______________________________________Patent Number  Inventor       Date______________________________________3358702        T. Schaap3356097        T. Schaap      12/5/673454019        C. DeLeedy     19693504683        H. Timmer, et al.                         19703514330        T. Schaap, et al.                         1970______________________________________
SUMMARY OF THE INVENTION

A tank-shaped structure defining a spray chamber is adapted for insertion in a standard opening in a countertop. A sink is hinged to the tank structure, and has a flange overlying a peripheral support flange on the tank in spaced relationship to provide an exhaust vent passage for drying air introduced into the chamber during the drying cycle of the machine. Water-circulating equipment and garbage-disposal unit are mounted on the tank in positions permitting insertion of the entire assembly in the countertop opening. The tank and sink configuration provides stiffening, and also deflection for interior spray particles to prevent leakage out on the countertop via the vent passage.

The washing water is delivered to hollow rotating spray heads mounted on a laterally-reciprocating carrier suspended from a double-helix traverse screw. A portion of the carrier slides along the tank wall along a line spaced below the screw. Carrier movement is accomodated by a flexible conduit formed by interconnected hollow links communicating with a source of water pressure in the tank wall. All of these conduit components are preferably designed for manufacture as hollow molded parts, with discharge orifices in the spray heads being cut into integral dome-shaped projections in the walls of these members. An interior faucet is positioned to use the lower section of a disconnectable sink drain during periods in which the sink is elevated. The lateral swinging position of the spigot controls a valve associated with the spigot.

DESCRIPTION OF THE DRAWINGS

FIG. 1 is a perspective view of a complete unit shown installed at a conventional counter top, with the sink in the elevated position.

FIG. 2 is a plan view, partially in section, of the machine shown separately from the counter top structure.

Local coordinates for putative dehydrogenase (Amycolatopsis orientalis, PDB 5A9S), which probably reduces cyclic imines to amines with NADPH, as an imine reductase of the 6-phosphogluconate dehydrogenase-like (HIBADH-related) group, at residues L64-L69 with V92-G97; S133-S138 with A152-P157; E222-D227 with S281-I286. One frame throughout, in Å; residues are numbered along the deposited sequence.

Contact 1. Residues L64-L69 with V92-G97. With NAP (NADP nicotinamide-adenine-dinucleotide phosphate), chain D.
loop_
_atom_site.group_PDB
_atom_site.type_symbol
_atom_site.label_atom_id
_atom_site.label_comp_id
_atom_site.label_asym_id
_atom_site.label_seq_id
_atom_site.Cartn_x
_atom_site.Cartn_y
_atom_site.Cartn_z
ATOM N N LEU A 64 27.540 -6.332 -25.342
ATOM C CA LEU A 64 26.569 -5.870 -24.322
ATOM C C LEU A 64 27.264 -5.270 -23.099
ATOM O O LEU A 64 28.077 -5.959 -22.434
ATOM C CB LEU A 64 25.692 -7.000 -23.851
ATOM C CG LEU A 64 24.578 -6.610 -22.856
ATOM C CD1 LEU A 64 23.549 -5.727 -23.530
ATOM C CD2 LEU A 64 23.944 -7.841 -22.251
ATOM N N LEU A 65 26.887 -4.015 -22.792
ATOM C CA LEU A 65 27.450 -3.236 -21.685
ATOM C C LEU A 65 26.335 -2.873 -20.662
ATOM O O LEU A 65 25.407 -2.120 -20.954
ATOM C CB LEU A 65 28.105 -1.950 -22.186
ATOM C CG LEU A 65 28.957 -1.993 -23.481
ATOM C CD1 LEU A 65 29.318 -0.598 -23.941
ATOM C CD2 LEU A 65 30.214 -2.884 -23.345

FIG. 3 is a sectional front elevation on a central plane through the structure shown in FIG. 2.

FIG. 4 is a sectional side elevation on a central plane through the structure shown in FIG. 2.

FIG. 5 is a side elevation showing the spray head carrier.

FIG. 6 is a front elevation of the carrier illustrated in FIG. 5.

FIG. 7 is an enlarged fragmentary section showing the portion of the carrier in engagement with the traverse screw.

FIG. 8 is a fragmentary sectional elevation, on an enlarged scale, showing the relationship of the lower rotating spray head with the carrier.

FIG. 9 illustrates a modified form of construction from that illustrated in FIG. 8.

FIG. 10 is a front elevation showing the double-helix traverse screw.

FIG. 11 is a front elevation, on an enlarged scale over that of FIGS. 2-4 showing the interconnected conduit links supplying water to the spray head carrier.

FIG. 12 is an elevation, partially in section, of the assembly shown in FIG. 11.

FIG. 13 illustrates a modified form of construction with respect to FIG. 12.

FIG. 14 is a plan view showing one of the rotating spray heads.

FIG. 15 is an elevation, partially in section, on the plane 15--15 of FIG. 14.

FIG. 16 is a plan view showing a bearing insert in the molded piece shown in FIGS. 14 and 15.

FIG. 17 is a front elevation in projection with respect to FIG. 16, partially in section on the plane 17--17 of FIG. 16.

FIG. 18 is a side elevation showing a faucet spigot disposed on the interior of the spray chamber.

FIG. 19 is a plan view in projection with FIG. 18.

FIG. 20 is a side elevation of a valve body associated with the spigot illustrated in FIGS. 18 and 19.

FIG. 21 is a section through the central portion of the valve body illustrated in FIG. 20.

FIG. 22 is a retaining ring associated with the valve assembly.

FIG. 23 is a sealing O ring retained by the ring 22.